So, when’s the last time you got a letter in the mail?
If you’re like most people, the answer is not often. That’s not conjecture either. As I’ve written about elsewhere, the “amount of mail sent annually in the United States declined from 213.1 billion pieces in 2006 to just 154.2 billion pieces in 2015. That’s almost a 30% drop inside ten years.
That decline means opportunity, for you, as a business owner. If you need some additional convincing, here’s why you should start sending your prospects―regardless of your industry―some good old snail mail.
Highly targeted – Direct mailing is highly targeted. As such, you can obtain mailing lists of prospects through mailing list distributors such as Dataman Group Direct in Boca Raton. For example, a beautician can order a list of people who buy beauty and health products and prepare a direct mailing in hopes of persuading prospects to visit her spa. A home improvement company can target homeowners with homes over $250,000 that are more than 15 years old.
Cost effective – Direct mailing adverts are less expensive compared to print media, television, and radio advertising. Back when I used to run my former fashion accessories brand, I used PS Print for catalogs, hang tags and the like.
The beauty of direct mail is any small business owner can easily design eye-appealing letters and have thousands of copies printed at a low cost. Interestingly, a company can mail out few adverts as a test. If the first mailing succeeds, a company can increase its direct mailing adverts in the subsequent mailings.
Flexibility – Small businesses use direct mailing adverts due to its flexibility. A company can use postcards to market its products and services at a lower cost. Furthermore, you may include free samples of products in your direct letters. Furthermore, you can include as much information as you desires in direct mailing adverts.
Highly customized – Direct mailing can be highly customized. With direct mailing, you can address customers by their names. As such, the message of an order form or brochure is directed to a particular demographic. According to the U.S. Postal services, as many as 55% of Americans are eager to read their letters. Addressing potential customers by their names could persuade some to buy your products.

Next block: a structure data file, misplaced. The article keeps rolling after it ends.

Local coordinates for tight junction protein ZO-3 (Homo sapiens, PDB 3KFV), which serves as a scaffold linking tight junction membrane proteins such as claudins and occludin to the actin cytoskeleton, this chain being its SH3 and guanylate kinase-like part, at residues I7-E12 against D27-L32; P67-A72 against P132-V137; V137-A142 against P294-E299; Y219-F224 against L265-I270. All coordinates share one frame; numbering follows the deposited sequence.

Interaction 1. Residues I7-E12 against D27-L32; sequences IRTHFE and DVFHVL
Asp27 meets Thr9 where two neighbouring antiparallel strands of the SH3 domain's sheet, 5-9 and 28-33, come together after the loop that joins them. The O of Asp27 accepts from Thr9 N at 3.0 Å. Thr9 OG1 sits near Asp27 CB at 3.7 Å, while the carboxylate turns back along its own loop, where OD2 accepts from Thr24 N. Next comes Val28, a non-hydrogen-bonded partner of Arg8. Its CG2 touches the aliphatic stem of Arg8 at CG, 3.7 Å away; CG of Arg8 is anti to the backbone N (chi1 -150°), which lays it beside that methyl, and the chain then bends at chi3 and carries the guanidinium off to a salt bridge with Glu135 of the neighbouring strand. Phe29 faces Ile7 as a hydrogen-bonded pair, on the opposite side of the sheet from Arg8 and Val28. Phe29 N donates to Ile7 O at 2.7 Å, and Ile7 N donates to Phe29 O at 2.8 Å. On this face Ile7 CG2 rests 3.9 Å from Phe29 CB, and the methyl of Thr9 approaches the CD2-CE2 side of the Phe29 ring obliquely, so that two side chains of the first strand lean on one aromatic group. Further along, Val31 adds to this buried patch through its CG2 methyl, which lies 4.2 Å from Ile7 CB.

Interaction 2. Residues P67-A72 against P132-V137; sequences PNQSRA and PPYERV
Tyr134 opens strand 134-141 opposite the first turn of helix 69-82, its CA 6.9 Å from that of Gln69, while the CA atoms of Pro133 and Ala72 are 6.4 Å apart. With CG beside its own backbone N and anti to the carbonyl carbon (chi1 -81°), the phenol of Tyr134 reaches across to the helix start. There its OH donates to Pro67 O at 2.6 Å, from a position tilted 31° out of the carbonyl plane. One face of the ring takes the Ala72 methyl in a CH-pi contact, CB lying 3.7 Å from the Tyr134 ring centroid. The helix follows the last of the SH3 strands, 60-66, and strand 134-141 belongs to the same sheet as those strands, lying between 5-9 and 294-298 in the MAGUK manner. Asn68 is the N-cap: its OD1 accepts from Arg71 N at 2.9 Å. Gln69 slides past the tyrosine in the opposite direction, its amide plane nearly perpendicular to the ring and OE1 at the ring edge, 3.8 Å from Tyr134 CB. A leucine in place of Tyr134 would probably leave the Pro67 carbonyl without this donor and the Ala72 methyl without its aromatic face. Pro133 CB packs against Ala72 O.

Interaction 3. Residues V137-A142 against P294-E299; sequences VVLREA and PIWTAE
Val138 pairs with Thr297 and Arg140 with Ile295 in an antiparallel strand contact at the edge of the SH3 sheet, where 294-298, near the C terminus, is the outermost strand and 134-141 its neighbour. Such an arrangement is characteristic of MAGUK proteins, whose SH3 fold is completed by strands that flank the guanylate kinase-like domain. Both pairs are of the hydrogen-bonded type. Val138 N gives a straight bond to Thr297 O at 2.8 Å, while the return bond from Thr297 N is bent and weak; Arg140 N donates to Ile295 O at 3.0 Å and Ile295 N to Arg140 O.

Highly measurable – Direct mail marketing is―contrary to popular belief―highly measurable. You can easily measure the results of a direct mail advertisement by counting the number of coupons used during a campaign, for instance.
For example, a small chemist may place an ad in inserts and coupon magazines that are distributed to hospitals. He could also include an expiration date on the direct mailing adverts. If you mail out a customer, you could keep a reference address to help keep track of responses to each mailing. Direct mail works great for big ticket items―like a chemist selling to hospitals.
Changes brought about by the decline in direct mailing – Direct mailing has gradually declined over the past decade. Nonetheless, more marketers are incorporating it into their integrated marketing mix. Although the cost of snail mail marketing may be high, the return on investment remains strong. There is no doubt that snail mail marketing is under an evolution.
The addition of web browsing has enhanced the connection between online and offline marketing techniques. Engaging customers on websites is increasingly becoming popular for it is quick and cost effective. Additionally, the internet has reduced the lag time between visiting the site and dropping a letter.
It is undeniable that technology has caused a decline in snail mail marketing. However, it has not damaged it completely. It is not certain to what extent the web technology has impacted on the direct mailing. In fact, web technology has enhanced direct mailing in many ways.
You may use direct mailing to encourage online shopping and collect information from potential customers. Although direct mailing is the most measurable marketing technique, it may not work alone these days. You need to incorporate other marketing channels such as digital channels.
Thank you to Brian J. Roberts for this post – he is a writer who’s been featured in CNBC, Time, Inc. and the Huffington Post.